President Obama’s jobs bill meets its first big test on Tuesday as the Senate moves toward a vote on whether to take up the legislation, the centerpiece of Obama’s efforts to revive the economy.
If that effort fails to achieve the necessary 60 votes, as many Republicans and some Democrats predict, Senate Democrats may try to break up the bill into more palatable pieces and press for votes on the individual parts. That is what Mr. Obama said was his preference in what sounded like almost an outright acknowledgement that Congress would reject his jobs proposal. “If they don’t pass the whole package, we’re going to break it up into different parts,” Mr. Obama said Tuesday during a jobs-related meeting in Pittsburgh, echoing White House officials who have said that they would seek to push those parts of the bill with the most chance of passage.
Alternatively, if the bill does not pass, Senate Democrats might join a handful of Republicans in searching for areas where the two parties might agree — a formidable challenge in a chamber where comity seems to worsen by the week.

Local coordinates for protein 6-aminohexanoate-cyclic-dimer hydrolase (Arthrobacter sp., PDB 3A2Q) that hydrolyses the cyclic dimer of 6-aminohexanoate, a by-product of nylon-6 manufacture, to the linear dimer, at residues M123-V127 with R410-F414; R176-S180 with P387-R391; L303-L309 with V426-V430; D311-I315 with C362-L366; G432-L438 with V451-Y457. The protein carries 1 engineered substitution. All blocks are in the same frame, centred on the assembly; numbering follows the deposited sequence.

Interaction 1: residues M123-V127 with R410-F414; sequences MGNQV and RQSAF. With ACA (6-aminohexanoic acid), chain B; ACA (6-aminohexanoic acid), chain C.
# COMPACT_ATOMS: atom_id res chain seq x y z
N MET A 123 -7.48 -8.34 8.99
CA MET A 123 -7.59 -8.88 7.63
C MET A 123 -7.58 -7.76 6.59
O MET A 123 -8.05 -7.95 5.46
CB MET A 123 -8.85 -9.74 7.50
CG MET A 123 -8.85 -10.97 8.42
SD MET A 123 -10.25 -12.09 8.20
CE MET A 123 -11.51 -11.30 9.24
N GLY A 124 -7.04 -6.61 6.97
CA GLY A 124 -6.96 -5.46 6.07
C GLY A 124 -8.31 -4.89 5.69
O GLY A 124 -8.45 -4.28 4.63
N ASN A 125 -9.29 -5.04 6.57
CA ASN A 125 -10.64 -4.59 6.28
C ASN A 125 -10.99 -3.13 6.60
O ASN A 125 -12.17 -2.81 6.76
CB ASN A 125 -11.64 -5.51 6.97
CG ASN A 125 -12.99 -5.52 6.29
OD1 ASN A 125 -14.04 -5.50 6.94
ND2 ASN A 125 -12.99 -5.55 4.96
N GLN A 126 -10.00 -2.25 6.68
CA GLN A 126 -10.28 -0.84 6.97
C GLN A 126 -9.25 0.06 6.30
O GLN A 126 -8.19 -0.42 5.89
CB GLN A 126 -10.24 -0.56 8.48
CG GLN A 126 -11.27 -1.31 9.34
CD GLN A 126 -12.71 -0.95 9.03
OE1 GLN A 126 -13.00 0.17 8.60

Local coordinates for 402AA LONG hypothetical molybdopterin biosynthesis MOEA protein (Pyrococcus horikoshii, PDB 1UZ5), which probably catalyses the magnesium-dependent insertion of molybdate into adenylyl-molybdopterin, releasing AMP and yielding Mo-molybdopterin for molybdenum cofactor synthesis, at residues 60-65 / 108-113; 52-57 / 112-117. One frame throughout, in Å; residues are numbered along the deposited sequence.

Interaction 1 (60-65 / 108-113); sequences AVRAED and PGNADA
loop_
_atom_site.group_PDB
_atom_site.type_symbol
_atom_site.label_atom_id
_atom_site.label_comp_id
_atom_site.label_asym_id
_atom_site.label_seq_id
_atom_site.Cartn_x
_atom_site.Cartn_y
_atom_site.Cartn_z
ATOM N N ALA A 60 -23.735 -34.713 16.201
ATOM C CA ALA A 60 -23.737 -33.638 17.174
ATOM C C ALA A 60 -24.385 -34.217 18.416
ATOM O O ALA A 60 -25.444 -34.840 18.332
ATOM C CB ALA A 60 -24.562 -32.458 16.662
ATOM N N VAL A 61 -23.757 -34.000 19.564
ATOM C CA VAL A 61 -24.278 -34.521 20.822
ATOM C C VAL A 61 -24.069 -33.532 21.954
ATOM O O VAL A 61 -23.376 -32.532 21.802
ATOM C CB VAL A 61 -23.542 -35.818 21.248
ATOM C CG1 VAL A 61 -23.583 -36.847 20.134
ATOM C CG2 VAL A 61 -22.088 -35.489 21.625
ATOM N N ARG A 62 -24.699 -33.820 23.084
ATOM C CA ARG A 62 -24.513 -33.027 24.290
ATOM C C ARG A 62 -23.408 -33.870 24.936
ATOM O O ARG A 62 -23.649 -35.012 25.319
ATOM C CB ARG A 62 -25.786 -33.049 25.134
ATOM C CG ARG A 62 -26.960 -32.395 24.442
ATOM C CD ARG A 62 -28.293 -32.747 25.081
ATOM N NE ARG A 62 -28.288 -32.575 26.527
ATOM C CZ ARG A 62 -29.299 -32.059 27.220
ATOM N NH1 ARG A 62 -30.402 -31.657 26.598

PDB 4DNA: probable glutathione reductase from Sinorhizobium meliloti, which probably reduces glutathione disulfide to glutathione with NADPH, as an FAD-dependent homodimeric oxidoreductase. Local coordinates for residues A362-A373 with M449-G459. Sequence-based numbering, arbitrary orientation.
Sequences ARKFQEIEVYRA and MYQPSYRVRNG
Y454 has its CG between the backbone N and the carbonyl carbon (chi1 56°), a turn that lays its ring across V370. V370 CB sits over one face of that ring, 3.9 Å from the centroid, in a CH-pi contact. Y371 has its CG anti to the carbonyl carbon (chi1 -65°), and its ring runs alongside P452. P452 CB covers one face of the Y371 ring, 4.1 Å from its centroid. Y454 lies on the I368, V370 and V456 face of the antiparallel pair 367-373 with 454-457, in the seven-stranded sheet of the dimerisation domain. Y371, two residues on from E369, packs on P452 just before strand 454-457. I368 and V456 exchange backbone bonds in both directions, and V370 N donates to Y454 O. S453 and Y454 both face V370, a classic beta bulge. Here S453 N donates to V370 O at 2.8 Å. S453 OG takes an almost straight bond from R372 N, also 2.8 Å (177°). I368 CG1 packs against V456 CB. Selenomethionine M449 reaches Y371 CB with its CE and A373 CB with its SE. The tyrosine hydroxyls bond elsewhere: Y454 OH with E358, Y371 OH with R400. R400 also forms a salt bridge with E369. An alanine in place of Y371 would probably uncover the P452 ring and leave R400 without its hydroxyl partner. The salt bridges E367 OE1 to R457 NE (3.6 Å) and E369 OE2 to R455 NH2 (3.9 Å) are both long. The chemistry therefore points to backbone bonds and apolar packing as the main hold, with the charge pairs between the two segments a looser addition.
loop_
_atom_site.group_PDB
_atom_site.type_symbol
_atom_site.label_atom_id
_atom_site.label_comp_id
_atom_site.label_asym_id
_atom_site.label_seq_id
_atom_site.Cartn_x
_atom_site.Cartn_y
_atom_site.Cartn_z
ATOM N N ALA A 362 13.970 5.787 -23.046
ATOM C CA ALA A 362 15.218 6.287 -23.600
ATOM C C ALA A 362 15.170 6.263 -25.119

In speeches around the country, Mr. Obama has assailed Republicans for blocking his jobs bill. While Mr. Obama can count on the support of a majority of Senate Democrats, a few moderate-to-conservative Democrats, including some who have to face re-election next year in states the president lost in 2008, have said they were leaning against the bill or refused to say how they would vote.
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